Walsham’s vow

Coach Jon Curry has vowed to go one better next season after North Walsham suffered the heartbreak of another failed promotion attempt.

Coach Jon Curry has vowed to go one better next season after North Walsham suffered the heartbreak of another failed promotion attempt.

Walsham blew their chance of automatic promotion when they were pipped at the post by Cambridge three weeks ago.

The consolation was a play-off on Saturday - but it all went pear-shaped again as Nuneaton stunned a huge Scottow ground to earn themselves a place in National League Division Two next season.

Having seen his team go down 15-6, Curry turned his attentions to what is certain to be a busy summer as he seeks to strengthen his squad in time for another go at the elusive National League Division Three South crown.


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"We will have to try and go one better next year than we did this year, that's the challenge to us all," said Curry. "What has happened this year has highlighted where we can improve certain areas of the club's management, not just the team management, and how we can improve in terms of fund-raising and sponsorship and infrastructure."

As far as the playing side is concerned, Curry will definitely be without Kenny Dodds, who retired after Saturday's game, while he has question marks over others.

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"It will be a busy summer," said Curry. "There are a lot of lads who have taken a lot of knocks out there, people like Tim Groom and Stuart Loose and Gideon Roussow. Stuart will be around next year but I will just have to wait and see with Gideon and Groomy. Hopefully they will still be around.

"I have to look at the playing staff - I know what players I would like to come in, I know what players we are losing, I have a good idea. There are some very good local players around, there are lads we need to bring in.

"We have some very good young players here. You look at that side at the end and we had two teenagers and a 20-year-old in the back row by the end of the game, we had a teenager at scrum-half, lots and lots of young guys around the pitch, all 21, 22 years old. Our lineout is something we need to strengthen and obviously we will need to replace Kenny Dodds. But I will do it, we will do it."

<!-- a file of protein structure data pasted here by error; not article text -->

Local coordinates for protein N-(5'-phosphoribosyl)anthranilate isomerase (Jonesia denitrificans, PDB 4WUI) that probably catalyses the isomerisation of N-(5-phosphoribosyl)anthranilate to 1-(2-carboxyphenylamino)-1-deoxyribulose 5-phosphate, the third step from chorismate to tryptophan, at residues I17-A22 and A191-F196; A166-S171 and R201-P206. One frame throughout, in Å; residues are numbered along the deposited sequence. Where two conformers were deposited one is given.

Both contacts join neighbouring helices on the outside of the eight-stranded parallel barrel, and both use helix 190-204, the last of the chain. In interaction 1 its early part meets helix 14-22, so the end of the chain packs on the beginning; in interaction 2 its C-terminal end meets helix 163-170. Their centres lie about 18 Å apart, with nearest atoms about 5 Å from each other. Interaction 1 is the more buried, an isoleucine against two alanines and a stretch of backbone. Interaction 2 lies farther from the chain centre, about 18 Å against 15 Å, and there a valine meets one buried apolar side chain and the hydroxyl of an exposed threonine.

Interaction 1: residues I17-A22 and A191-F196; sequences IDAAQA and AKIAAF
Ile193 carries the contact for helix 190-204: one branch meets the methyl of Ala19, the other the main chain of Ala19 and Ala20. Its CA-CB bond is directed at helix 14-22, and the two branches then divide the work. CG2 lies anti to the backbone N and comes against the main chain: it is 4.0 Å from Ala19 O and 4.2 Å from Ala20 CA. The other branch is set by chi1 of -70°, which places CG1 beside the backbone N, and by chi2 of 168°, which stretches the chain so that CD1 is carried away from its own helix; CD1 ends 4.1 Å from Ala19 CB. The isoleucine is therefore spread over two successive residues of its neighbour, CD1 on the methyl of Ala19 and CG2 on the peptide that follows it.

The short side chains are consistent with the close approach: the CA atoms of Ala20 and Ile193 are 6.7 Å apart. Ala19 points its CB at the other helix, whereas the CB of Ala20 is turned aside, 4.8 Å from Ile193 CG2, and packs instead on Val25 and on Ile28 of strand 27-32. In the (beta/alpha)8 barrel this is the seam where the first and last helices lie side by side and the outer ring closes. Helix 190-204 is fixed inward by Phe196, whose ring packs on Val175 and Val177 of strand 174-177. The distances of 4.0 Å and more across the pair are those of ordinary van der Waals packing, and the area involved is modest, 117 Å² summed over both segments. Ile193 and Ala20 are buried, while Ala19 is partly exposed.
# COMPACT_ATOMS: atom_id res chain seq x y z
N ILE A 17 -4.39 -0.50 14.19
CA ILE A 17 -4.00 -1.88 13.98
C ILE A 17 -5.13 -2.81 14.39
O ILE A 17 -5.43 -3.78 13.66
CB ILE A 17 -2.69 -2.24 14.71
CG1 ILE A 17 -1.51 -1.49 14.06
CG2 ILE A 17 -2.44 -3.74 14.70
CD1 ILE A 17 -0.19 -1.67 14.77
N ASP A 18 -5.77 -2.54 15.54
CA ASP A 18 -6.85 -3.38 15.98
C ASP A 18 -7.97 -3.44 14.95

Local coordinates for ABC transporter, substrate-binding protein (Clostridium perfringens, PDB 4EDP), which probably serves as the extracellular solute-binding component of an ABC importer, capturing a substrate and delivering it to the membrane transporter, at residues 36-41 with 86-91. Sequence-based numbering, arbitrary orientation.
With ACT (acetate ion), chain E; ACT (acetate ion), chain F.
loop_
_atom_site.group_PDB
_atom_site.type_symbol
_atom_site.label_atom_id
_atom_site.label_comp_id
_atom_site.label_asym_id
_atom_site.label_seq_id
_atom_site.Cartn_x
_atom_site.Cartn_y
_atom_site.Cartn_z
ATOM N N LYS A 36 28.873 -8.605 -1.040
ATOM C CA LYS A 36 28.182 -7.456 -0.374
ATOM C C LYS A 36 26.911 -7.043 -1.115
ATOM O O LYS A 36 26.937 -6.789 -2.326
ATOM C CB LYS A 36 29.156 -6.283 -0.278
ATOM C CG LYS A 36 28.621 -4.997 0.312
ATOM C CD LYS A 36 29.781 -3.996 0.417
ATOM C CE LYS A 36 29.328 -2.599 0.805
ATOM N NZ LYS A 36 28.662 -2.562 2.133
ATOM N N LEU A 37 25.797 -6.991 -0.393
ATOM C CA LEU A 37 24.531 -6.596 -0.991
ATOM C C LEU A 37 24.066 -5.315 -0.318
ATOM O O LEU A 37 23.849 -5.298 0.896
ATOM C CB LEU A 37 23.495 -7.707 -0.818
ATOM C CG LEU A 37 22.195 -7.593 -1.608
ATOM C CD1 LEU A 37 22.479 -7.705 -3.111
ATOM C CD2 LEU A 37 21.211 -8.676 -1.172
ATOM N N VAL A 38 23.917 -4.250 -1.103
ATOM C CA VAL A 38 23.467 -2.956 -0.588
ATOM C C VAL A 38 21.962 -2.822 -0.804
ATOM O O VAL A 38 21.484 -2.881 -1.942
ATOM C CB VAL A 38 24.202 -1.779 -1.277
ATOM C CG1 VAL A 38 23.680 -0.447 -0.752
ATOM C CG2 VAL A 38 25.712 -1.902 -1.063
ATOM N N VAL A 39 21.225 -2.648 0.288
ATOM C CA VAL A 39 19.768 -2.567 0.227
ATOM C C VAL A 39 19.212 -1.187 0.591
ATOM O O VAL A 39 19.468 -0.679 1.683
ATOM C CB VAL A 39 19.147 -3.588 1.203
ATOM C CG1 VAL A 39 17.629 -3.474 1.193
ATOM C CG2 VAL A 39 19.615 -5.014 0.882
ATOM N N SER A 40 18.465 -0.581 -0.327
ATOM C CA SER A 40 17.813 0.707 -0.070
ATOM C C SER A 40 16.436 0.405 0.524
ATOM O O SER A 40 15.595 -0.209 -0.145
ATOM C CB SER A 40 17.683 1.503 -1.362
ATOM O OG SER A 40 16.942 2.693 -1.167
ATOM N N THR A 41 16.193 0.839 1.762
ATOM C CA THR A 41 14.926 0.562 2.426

Saturday's defeat came three weeks after an agonising one-point defeat at Southend handed the title to Cambridge. That left them to face the runners-up in National League Division Three North, Nuneaton and before the dust had settled on another disappointing defeat, Curry had pin-pointed the root of Walsham's problem.

"Dead simple - the three weeks without a game, that's what cost us this," he said. "I knew it was going to be a struggle today, but I think we would have beaten Nuneaton any other day of the season. They are a good side, but we've had three weeks without a game.

"There were so many little things that went wrong today, so many balls that went down, balls that didn't go into touch. We were just rusty and that's what's cost us.

"You couldn't fault the effort of anybody; the defence first half was fantastic. Second half the supply of ball dried up, but the little things, the rustiness in the lineout - all the things you need to have week in week out and we didn't have it today."

Walsham - without Southern Hemisphere players Andy Steele and Andy Gowling and injured winger Pena Sokia - started brightly enough, forcing Nuneaton on the defensive for the first 25 minutes and taking a 6-0 lead into half-time, thanks to a brace of Andy Dickson penalties.

But the Nuns had ended the half strongly and, despite being a man down, were three points ahead just 10 minutes into the second half - and when they took their penalty tally to five just 10 minutes from time, the game was out of Walsham's reach.

"We had it all in our hands in the first half - second half they played the conditions," said Curry. "They played well and we just couldn't string the phases together. Too many new combinations, and too much ring rustiness. Too many new faces - we had a lot of changes, enforced changes, and it was always going to be difficult for us and that's how it proved in the end.

"It is a huge disappointment, it is a big upset the lads have had to take and telling them it's the best season the club's ever had and that we are the best amateur team in the country, by a long way, means nothing on a day like today, because this was the Holy Grail.

"But for me, it just means I am going to be more focussed on winning it next year. And now that I know what is happening I will be positive and I am upbeat."

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